A former Space Camp counselor and an “analog astronaut” whose father tracked Apollo science experiments deployed on the moon have won seats on board the first all-civilian spaceflight, joining a billionaire and a physician assistant who survived cancer as a child.
Chris Sembroski and Sian Proctor were revealed on Tuesday (March 30) as the winners of a sweepstakes and a competition, respectively, that were held to fill the final two seats on the Inspiration4 mission. The two will launch aboard a SpaceX Dragon capsule and orbit high above Earth together with Jared Isaacman, who is commanding and underwriting the cost of the mission, and Hayley Arceneaux, who was selected as an ambassador for St. Jude’s Children’s Research Hospital.
Slated to lift off as soon as mid-September, the Inspiration4 crew members will circle the planet for three days at an altitude about 80 miles (130 km) higher than the International Space Station. In the process, the four will set several records, both as individuals and together, including flying on the first space mission without a professional astronaut on board.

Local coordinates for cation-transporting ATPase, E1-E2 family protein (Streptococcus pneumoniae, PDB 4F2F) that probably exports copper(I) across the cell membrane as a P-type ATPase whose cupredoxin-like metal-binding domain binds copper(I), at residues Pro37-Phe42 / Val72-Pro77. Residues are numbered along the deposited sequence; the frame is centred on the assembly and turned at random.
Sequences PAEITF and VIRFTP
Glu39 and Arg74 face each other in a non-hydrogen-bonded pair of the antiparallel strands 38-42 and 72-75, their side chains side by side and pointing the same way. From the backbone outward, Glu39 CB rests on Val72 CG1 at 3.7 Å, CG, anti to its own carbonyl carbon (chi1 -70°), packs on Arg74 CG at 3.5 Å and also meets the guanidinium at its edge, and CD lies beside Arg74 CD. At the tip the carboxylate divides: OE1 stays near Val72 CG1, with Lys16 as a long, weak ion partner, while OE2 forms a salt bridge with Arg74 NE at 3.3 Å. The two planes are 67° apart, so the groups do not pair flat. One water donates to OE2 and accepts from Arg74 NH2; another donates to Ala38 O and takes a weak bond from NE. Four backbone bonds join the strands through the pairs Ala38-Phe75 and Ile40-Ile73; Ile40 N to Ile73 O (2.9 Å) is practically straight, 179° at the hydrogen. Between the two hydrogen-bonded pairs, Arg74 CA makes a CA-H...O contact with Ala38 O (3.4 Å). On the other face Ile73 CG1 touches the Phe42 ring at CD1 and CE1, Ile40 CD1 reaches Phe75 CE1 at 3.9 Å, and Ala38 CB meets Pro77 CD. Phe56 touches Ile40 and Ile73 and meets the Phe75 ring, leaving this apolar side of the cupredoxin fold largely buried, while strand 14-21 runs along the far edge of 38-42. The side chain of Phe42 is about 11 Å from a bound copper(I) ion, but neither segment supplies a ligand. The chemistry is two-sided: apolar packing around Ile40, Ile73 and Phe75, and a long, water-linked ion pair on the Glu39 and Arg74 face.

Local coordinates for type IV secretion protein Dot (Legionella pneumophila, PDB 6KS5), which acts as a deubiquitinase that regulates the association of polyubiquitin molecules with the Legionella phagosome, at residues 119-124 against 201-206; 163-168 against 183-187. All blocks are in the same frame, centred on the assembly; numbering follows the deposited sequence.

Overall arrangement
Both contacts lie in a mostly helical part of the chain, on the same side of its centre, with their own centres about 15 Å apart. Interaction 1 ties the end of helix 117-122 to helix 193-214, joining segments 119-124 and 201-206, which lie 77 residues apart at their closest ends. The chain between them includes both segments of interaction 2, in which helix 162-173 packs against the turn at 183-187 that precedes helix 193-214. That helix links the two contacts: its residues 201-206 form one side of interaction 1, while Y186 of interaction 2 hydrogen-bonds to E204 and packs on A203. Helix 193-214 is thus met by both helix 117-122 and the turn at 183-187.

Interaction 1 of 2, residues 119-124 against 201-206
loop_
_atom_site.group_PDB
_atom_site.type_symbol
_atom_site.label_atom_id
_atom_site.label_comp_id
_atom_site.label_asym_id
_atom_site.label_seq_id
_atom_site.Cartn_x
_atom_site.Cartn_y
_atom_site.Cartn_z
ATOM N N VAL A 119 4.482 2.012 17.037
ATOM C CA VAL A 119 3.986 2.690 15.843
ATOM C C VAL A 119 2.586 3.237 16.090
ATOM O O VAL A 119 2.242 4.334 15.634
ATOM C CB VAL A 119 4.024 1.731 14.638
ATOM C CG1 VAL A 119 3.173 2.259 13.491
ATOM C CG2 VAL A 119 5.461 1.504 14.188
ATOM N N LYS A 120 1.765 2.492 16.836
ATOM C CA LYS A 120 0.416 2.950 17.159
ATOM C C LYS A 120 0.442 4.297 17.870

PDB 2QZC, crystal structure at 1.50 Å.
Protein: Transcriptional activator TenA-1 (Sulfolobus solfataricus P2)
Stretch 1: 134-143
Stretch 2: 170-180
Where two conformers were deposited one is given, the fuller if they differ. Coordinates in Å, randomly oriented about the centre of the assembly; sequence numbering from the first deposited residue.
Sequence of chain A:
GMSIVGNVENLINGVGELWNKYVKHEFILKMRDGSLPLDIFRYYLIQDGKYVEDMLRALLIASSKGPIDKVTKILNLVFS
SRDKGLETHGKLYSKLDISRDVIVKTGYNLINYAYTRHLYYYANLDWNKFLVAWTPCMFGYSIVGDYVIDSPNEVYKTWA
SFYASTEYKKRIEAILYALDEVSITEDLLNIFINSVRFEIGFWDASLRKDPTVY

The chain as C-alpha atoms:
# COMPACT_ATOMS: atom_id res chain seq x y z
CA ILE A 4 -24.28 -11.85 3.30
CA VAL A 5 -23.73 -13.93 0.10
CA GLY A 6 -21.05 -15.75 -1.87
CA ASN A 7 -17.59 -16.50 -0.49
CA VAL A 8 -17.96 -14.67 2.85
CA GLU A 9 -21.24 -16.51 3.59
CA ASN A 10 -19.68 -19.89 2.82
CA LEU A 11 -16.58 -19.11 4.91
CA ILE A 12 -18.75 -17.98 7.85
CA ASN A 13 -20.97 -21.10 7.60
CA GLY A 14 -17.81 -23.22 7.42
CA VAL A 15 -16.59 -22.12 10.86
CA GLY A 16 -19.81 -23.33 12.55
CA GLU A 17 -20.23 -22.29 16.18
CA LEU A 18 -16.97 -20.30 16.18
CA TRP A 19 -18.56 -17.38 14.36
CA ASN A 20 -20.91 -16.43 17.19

As first announced in February, Isaacman organized the Inspiration4 mission to not just fulfill his dream of flying in space, but “to send a message that inspiration can create a world of infinite possibilities up in the stars, but most importantly here on Earth.”
The sweepstakes won by Sembroski had the goal of raising up to $200 million for St. Jude’s efforts to save pediatric cancer patients worldwide. The contest brought in more than 72,000 donations, totaling $13 million, in addition to the $100 million pledged by Isaacman.
Generosity and Prosperity
Sembroski was among those who donated to St. Jude’s, but it was a friend whose name was picked and who passed the winning ticket onto him for